Project freight company Logistics Plus Projects of Bremen was founded in 2018, but is part of the decades-old Drewes Group.
Photos: Logistics Plus Projects (3)
Logistics Plus Projects of Bremen was launched only three years ago. The outlook was favourable. Its parent company, founded in 1996 in Pennsylvania, US, had over twenty years of experience behind it. In 2017, the Drewes Group acquired the Logistics Plus subsidiary in Antwerp and founded Logistics Plus Projects in Bremen a year later. The Group is currently in its fourth generation in the shipping and logistics markets and is continuing to evolve. „At the beginning, we were involved in large-scale projects, e.g. with Siemens in Tanzania, but we weren‘t then as broadly positioned as we are today with the global network of Logistics Plus international as well as that of the Drewes Group,“ says Logistics Plus Projects Managing Director Thomas Hölker from Bremen. The Drewes Group also includes freight company Carl Polzin and the Transport- und Handelsberatungsgesellschaft (THB).
Focus on project loading
While Carl Polzin specialises in logistics services for the steel industry and THB acts as a shipbroker for numerous well-known corporations and medium-sized companies, Logistics Plus Projects operates primarily as a project forwarder. An interdisciplinary team of twelve is based in Bremen. The forwarding and shipping merchants and engineers take care of container loads (FCL and LCL), sea and air freight and other transport modes in Germany and Europe. „The US market is covered by our American company, which is one of the country‘s leading logistics companies,“ says Hölker, but it‘s not a typical freight company. It offers 3PL (third-party logistics) and 4PL, where an independent party takes over the management, optimisation and control of the supply chain and provides IT solutions.
The company‘s integration into the Drewes Group and the expertise available there have contributed to Logistics Plus Projects‘ rapid growth. „Within only two years, we‘ve signed several large framework agreements,“ says Hölker.
Despite its growth, the company has also felt the consequences of the pandemic. „The market twelve months ago was very different from what it is now,“ says Hölker. „A year ago, volumes dropped sharply and many ports were closed. For components for wind turbines, ships sometimes had waiting times of three to four weeks.“
Fortunately, many restrictions were lifted in late summer, autumn and winter. Since then, however, the cargo backlog that had been created in the first half of the year by lockdowns, port closures and production stoppages has been worked through from October onwards, leading to an extreme shortage of cargo space. „The Chinese ports in particular were completely overloaded with containers, breakbulk and steel,“ says Hölker. But there was another development: „As the situation was similar in container shipping, the latter reacted and reduced breakbulk cargo, which has exacerbated the situation. We are currently seeing a continued tonnage shortage across the board – breakbulk, bulk and container.“ This volume is now being worked through, he says.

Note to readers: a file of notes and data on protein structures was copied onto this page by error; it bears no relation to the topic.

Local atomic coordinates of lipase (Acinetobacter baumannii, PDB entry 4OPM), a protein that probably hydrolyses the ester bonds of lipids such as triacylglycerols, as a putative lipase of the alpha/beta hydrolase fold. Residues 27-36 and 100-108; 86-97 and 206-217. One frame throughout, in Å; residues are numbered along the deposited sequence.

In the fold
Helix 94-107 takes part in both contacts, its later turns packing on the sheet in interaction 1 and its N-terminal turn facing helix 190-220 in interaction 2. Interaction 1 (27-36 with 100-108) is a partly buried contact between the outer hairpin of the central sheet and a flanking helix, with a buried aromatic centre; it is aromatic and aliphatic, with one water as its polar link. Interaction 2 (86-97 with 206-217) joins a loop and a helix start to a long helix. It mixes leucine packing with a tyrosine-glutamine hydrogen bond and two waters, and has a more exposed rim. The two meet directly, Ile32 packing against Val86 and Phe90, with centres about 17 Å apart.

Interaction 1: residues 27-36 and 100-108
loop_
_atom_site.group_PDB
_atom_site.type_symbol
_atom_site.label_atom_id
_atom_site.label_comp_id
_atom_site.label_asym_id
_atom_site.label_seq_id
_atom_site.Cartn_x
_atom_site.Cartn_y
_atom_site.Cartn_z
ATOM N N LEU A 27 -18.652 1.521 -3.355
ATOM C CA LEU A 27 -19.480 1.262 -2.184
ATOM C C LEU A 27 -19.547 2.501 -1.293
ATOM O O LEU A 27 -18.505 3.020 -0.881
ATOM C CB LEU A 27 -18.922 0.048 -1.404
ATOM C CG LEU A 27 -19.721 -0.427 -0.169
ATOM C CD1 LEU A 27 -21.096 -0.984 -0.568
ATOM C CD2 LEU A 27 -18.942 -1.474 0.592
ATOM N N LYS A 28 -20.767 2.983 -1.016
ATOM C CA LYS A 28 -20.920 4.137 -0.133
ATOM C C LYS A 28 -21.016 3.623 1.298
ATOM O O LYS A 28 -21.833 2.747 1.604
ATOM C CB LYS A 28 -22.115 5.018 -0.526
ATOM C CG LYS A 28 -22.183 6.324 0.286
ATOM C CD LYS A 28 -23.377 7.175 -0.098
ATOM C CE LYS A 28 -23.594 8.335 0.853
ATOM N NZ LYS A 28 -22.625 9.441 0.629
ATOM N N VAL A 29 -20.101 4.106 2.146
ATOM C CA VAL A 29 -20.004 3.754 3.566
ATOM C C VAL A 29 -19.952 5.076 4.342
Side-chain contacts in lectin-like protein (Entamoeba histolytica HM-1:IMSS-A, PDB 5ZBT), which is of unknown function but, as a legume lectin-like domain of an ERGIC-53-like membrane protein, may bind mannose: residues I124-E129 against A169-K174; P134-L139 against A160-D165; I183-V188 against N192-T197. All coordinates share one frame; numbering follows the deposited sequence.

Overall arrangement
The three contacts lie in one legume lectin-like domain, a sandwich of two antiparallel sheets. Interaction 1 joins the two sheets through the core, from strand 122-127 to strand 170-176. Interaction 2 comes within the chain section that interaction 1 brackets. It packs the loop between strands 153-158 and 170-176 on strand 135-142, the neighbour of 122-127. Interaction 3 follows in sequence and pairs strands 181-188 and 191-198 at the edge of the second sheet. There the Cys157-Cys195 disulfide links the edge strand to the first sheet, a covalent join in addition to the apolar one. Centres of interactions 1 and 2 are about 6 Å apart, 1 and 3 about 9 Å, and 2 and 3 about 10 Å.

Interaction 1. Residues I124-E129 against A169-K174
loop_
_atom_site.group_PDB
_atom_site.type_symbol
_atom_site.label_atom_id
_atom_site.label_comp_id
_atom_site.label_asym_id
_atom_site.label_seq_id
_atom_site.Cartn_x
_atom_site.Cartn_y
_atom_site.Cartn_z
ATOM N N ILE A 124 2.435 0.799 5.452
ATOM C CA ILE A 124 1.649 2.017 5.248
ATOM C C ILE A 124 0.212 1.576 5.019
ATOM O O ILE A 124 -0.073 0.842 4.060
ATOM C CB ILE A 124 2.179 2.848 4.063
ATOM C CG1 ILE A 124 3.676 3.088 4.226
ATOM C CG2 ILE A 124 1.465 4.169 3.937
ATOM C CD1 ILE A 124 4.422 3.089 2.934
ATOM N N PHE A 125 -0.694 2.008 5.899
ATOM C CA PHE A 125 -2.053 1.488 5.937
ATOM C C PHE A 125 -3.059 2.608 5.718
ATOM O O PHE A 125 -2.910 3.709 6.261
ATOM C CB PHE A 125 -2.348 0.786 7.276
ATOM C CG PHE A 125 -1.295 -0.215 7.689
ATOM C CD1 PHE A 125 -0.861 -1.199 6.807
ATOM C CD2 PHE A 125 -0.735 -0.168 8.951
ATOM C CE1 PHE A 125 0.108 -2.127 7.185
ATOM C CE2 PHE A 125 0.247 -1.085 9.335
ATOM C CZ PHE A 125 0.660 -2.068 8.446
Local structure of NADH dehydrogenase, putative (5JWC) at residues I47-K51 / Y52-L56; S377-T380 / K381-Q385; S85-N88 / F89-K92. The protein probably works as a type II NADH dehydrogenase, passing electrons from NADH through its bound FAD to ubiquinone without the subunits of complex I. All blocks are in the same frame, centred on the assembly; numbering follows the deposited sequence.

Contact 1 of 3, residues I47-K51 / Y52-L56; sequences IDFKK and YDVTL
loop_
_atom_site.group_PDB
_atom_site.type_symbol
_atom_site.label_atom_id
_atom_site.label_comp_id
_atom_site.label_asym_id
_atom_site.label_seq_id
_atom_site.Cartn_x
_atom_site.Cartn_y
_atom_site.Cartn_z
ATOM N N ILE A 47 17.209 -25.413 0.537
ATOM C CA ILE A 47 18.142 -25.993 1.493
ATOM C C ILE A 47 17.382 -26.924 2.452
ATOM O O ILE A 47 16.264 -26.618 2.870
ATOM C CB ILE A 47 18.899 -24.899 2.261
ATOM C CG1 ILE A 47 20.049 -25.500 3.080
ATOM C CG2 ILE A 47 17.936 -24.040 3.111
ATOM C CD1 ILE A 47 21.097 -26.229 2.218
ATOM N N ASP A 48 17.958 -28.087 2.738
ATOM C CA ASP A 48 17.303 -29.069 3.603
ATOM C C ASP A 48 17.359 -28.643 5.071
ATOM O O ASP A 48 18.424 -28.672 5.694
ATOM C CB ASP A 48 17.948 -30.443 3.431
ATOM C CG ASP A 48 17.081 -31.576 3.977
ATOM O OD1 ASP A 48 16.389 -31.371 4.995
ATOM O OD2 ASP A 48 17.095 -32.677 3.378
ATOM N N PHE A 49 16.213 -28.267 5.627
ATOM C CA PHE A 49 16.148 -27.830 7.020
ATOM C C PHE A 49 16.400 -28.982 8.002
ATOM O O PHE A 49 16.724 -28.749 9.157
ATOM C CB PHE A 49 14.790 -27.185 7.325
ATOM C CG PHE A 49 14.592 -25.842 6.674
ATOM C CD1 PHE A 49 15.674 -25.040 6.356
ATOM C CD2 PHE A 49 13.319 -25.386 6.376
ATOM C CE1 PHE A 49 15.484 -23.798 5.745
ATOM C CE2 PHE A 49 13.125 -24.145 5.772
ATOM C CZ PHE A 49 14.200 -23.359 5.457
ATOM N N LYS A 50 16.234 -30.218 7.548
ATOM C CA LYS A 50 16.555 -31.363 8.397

„In just two years we‘ve been able to sign several major framework agreements.“
Thomas Hölker, Managing Director, Logistics Plus Projects.
It is only thanks to the specially design shipboard crane that an ammonia tank weighing 1,047 tonnes and measuring 30 x 40 x 17 metres can be loaded in the Korean port of Ulsan for shipment to Portland, US.
A difficult market for breakbulk
According to Hölker, the shipping industry used to work in cycles of about seven years, but this rule of thumb no longer applies. „We‘ve had twelve bad years and now the worst summer I‘ve ever experienced,“ Hölker emphasises. He doesn‘t expect the situation to ease in the short term. „In the bulk and breakbulk sector, we‘re not expecting any new builds, as the container shipping companies have reacted much faster with their orders and the Asian shipyards are now working to capacity for the time being.“ As in container shipping, the overall situation has led to skyrocketing freight rates. Breakbulk cargo from Asia to Europe currently has to pay around 50 to 60 per cent extra, and bunker prices have also risen. „I don‘t expect the situation to ease until the fourth quarter of this year at the earliest, or even until the beginning of 2022,“ says Hölker.
Meanwhile, Hölker is satisfied with the growth of his project cargo business. „The flow of goods is normal and we are playing a significant role.“ When it comes to acquiring new customers, it helps that both Logistics Plus and its staff were already well established in the market. The fact that, due to the pandemic, the company hasn‘t had a meeting with any of its customers since September last year is definitely an obstacle. Like any company, it takes the health and safety of staff and customers seriously. „Before that, we were on the road a lot, because trust can be built better face to face than in a video call,“ says Hölker. Nevertheless, the prospects for 2022 are good. „When I look at our situation as a young company, I can only say that I am quite content.“ The company already has some permanent customers, but is still flexible in terms of new customer relationships.
According to Hölker, digitalisation is both a challenge and an opportunity. „Our next step is to simplify the structures. Implementation is less challenging than the fact that our customers all have very different requirements. The pandemic has provided impetus. „Since then, more and more companies have been dealing with digitalisation. That‘s why I‘m optimistic that we will continue to thrive. (cb)